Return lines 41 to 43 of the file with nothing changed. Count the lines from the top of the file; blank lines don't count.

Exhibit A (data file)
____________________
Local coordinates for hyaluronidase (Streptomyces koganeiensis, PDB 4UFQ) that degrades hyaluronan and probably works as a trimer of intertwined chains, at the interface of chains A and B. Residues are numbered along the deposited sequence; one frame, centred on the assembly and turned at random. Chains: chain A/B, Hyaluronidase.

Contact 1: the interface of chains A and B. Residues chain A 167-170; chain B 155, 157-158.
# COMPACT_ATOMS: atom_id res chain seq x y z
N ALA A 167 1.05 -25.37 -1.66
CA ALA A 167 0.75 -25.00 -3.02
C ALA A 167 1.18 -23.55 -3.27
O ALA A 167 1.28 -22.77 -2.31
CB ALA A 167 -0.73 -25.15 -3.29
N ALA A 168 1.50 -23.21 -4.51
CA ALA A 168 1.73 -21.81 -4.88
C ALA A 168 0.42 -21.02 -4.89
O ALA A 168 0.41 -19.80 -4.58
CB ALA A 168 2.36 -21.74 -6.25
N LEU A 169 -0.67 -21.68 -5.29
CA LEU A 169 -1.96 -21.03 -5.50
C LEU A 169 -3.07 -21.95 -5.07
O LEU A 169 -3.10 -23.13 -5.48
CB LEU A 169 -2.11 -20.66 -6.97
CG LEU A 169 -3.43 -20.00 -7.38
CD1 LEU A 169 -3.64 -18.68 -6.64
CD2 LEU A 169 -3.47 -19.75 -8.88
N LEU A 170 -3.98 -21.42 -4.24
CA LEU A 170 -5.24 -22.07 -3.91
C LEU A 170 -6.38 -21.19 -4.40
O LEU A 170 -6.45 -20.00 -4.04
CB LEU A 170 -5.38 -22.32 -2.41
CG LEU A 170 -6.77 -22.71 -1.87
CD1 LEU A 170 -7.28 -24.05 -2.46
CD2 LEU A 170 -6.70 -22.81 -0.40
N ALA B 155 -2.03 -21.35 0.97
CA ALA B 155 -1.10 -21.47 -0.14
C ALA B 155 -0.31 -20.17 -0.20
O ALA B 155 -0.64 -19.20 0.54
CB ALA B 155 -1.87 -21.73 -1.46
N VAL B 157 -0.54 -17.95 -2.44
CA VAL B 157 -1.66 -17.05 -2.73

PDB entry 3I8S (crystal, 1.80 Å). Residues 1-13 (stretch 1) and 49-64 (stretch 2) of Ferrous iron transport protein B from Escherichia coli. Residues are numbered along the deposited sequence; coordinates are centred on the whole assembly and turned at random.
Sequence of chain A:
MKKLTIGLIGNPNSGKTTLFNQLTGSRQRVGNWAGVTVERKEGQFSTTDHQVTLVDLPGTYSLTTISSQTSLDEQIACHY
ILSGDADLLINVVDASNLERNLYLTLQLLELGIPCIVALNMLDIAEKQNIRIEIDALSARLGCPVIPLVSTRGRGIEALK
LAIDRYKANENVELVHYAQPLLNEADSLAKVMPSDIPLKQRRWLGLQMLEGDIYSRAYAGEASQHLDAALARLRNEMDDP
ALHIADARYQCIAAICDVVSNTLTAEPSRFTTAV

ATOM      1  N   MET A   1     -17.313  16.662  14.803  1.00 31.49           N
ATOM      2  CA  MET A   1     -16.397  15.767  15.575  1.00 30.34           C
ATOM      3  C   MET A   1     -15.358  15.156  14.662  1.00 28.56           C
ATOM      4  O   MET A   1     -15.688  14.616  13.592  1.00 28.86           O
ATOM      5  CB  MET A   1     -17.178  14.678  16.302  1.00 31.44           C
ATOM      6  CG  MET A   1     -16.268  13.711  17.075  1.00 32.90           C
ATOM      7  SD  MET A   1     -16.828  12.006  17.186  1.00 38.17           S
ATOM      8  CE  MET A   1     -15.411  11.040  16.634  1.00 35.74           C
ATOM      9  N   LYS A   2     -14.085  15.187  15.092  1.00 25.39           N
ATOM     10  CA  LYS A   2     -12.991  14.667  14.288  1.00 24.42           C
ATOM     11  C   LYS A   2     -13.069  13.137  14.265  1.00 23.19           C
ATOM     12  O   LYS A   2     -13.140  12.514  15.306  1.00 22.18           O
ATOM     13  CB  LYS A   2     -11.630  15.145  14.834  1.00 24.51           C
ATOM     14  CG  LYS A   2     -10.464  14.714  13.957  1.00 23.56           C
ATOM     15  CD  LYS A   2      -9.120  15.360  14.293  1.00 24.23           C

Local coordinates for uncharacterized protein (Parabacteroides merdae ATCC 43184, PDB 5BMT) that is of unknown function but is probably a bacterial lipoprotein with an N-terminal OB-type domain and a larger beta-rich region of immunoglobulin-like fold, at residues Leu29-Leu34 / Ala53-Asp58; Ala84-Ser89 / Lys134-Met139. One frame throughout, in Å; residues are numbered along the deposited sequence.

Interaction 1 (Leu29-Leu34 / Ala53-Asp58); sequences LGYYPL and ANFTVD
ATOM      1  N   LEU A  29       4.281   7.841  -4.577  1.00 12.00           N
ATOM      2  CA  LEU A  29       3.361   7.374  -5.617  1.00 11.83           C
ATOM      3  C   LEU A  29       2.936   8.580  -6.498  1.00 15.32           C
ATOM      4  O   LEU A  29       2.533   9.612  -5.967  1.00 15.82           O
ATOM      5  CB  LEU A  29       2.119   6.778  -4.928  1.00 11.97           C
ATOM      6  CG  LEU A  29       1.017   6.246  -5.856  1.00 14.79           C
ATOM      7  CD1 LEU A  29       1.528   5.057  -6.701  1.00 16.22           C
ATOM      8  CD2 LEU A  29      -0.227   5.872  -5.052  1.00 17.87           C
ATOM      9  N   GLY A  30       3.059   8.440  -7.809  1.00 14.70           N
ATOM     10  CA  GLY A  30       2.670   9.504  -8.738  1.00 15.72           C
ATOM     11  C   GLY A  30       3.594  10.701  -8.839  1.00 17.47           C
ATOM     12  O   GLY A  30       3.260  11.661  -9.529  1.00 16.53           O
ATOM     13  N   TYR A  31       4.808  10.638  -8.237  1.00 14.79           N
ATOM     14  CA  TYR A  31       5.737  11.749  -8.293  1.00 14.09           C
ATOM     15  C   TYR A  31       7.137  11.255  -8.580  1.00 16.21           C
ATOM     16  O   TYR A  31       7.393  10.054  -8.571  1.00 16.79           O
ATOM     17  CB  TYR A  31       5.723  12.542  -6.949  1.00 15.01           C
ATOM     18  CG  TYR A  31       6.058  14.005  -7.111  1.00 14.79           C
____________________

LAIDRYKANENVELVHYAQPLLNEADSLAKVMPSDIPLKQRRWLGLQMLEGDIYSRAYAGEASQHLDAALARLRNEMDDP
ALHIADARYQCIAAICDVVSNTLTAEPSRFTTAV

ATOM      1  N   MET A   1     -17.313  16.662  14.803  1.00 31.49           N